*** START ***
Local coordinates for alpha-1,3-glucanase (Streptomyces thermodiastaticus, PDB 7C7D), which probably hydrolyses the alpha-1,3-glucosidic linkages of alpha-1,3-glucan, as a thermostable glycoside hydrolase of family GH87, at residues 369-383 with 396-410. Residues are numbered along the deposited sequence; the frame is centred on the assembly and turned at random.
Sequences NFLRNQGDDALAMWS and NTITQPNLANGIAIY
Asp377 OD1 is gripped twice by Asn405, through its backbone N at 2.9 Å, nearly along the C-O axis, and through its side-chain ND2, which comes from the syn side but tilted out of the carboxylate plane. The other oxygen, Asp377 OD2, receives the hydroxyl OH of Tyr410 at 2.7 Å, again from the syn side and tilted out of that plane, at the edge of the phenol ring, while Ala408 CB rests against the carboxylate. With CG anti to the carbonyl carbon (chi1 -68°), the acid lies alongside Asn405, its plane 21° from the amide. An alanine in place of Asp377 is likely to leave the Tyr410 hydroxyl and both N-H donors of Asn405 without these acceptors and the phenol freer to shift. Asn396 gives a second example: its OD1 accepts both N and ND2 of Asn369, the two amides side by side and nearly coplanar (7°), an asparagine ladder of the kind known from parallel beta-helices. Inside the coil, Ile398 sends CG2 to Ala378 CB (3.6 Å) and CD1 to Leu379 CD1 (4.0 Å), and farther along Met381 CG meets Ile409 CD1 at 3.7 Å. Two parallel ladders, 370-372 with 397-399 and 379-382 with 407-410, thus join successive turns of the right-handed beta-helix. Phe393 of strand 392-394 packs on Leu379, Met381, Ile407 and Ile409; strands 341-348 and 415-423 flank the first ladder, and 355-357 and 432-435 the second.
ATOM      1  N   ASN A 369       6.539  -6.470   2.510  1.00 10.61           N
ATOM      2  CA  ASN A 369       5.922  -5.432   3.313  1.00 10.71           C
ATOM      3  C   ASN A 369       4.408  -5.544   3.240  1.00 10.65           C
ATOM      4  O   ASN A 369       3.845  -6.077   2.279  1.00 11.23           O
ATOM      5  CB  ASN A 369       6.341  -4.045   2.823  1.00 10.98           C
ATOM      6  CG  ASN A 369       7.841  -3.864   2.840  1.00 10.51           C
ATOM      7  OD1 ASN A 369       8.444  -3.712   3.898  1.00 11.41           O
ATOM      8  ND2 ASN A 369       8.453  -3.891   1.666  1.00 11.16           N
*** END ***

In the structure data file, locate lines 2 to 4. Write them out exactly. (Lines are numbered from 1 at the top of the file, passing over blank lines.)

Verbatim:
Sequences NFLRNQGDDALAMWS and NTITQPNLANGIAIY
Asp377 OD1 is gripped twice by Asn405, through its backbone N at 2.9 Å, nearly along the C-O axis, and through its side-chain ND2, which comes from the syn side but tilted out of the carboxylate plane. The other oxygen, Asp377 OD2, receives the hydroxyl OH of Tyr410 at 2.7 Å, again from the syn side and tilted out of that plane, at the edge of the phenol ring, while Ala408 CB rests against the carboxylate. With CG anti to the carbonyl carbon (chi1 -68°), the acid lies alongside Asn405, its plane 21° from the amide. An alanine in place of Asp377 is likely to leave the Tyr410 hydroxyl and both N-H donors of Asn405 without these acceptors and the phenol freer to shift. Asn396 gives a second example: its OD1 accepts both N and ND2 of Asn369, the two amides side by side and nearly coplanar (7°), an asparagine ladder of the kind known from parallel beta-helices. Inside the coil, Ile398 sends CG2 to Ala378 CB (3.6 Å) and CD1 to Leu379 CD1 (4.0 Å), and farther along Met381 CG meets Ile409 CD1 at 3.7 Å. Two parallel ladders, 370-372 with 397-399 and 379-382 with 407-410, thus join successive turns of the right-handed beta-helix. Phe393 of strand 392-394 packs on Leu379, Met381, Ile407 and Ile409; strands 341-348 and 415-423 flank the first ladder, and 355-357 and 432-435 the second.
ATOM      1  N   ASN A 369       6.539  -6.470   2.510  1.00 10.61           N